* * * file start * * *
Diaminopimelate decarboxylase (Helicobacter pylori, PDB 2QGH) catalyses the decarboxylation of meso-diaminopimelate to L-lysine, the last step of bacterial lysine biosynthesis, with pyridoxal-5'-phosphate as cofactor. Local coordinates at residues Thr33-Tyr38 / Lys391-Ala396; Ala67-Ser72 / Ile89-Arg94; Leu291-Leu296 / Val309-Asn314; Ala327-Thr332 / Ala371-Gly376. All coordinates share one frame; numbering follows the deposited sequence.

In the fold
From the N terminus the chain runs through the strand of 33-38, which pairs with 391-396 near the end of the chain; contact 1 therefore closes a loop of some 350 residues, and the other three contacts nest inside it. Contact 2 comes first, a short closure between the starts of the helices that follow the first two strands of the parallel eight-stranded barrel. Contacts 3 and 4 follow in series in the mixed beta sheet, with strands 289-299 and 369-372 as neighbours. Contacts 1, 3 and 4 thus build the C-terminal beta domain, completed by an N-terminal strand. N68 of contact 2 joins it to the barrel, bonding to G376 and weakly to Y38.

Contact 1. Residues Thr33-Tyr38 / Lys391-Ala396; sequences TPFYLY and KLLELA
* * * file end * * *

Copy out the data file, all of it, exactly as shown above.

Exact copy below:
Diaminopimelate decarboxylase (Helicobacter pylori, PDB 2QGH) catalyses the decarboxylation of meso-diaminopimelate to L-lysine, the last step of bacterial lysine biosynthesis, with pyridoxal-5'-phosphate as cofactor. Local coordinates at residues Thr33-Tyr38 / Lys391-Ala396; Ala67-Ser72 / Ile89-Arg94; Leu291-Leu296 / Val309-Asn314; Ala327-Thr332 / Ala371-Gly376. All coordinates share one frame; numbering follows the deposited sequence.

In the fold
From the N terminus the chain runs through the strand of 33-38, which pairs with 391-396 near the end of the chain; contact 1 therefore closes a loop of some 350 residues, and the other three contacts nest inside it. Contact 2 comes first, a short closure between the starts of the helices that follow the first two strands of the parallel eight-stranded barrel. Contacts 3 and 4 follow in series in the mixed beta sheet, with strands 289-299 and 369-372 as neighbours. Contacts 1, 3 and 4 thus build the C-terminal beta domain, completed by an N-terminal strand. N68 of contact 2 joins it to the barrel, bonding to G376 and weakly to Y38.

Contact 1. Residues Thr33-Tyr38 / Lys391-Ala396; sequences TPFYLY and KLLELA